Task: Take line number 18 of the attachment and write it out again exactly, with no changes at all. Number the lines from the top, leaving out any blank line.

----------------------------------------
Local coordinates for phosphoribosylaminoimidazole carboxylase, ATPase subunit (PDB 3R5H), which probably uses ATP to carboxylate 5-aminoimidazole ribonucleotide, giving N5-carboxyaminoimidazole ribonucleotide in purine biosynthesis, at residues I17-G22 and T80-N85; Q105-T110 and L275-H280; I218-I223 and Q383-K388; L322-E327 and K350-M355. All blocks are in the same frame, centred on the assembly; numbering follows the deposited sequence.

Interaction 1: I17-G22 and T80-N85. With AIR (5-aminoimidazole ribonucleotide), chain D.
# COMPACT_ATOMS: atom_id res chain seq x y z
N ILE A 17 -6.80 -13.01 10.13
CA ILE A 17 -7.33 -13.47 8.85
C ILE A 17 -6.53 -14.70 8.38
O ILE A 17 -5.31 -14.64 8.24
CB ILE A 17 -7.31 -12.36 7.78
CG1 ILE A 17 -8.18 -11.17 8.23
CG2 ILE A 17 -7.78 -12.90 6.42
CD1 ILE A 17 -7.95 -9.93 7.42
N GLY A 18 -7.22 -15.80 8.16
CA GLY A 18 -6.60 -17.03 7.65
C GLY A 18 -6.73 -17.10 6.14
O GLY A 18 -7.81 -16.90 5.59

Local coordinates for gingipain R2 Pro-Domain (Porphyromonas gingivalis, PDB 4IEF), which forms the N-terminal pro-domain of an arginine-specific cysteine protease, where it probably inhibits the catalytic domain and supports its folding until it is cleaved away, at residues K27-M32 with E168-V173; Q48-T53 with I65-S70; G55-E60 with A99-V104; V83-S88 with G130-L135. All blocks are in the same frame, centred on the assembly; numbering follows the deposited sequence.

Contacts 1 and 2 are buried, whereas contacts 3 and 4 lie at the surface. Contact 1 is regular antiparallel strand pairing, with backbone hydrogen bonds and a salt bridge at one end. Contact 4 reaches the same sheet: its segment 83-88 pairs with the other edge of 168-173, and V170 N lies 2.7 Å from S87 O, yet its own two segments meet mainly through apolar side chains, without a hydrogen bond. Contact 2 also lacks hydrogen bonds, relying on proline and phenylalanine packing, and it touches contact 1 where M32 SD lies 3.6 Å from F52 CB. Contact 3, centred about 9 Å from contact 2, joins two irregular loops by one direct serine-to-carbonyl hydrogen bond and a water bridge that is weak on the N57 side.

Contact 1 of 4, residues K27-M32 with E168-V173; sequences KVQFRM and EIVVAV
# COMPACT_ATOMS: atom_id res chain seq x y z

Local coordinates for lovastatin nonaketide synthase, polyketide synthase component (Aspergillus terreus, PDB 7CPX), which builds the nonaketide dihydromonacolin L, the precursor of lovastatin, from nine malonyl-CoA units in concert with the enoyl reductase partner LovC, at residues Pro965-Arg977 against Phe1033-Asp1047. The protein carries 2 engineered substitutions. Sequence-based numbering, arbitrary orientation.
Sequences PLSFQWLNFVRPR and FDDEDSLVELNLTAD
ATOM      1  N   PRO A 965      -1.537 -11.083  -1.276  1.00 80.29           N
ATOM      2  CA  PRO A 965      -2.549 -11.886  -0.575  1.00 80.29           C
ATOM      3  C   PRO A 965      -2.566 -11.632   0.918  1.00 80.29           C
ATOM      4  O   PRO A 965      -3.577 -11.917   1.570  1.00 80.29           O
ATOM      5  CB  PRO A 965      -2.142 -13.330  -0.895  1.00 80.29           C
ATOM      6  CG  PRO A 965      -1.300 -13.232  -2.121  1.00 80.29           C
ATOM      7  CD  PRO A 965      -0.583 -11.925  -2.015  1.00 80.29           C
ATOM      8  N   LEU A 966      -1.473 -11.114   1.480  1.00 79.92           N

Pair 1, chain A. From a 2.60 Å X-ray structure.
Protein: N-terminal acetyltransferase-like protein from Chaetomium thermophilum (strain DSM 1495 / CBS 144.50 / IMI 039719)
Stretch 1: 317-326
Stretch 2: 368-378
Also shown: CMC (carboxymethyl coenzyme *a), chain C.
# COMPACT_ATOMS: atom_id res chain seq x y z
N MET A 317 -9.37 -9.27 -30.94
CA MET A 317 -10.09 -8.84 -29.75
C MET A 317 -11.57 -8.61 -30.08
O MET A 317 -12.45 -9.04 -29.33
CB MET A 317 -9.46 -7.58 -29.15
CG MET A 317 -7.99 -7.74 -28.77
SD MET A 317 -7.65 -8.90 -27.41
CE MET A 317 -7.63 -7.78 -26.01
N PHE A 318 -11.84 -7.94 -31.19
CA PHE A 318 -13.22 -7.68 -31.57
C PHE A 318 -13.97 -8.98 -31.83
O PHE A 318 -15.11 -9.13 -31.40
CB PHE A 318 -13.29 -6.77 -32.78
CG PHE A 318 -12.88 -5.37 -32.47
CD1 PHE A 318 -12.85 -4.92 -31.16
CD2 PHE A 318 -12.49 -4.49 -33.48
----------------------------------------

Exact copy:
Contact 1 of 4, residues K27-M32 with E168-V173; sequences KVQFRM and EIVVAV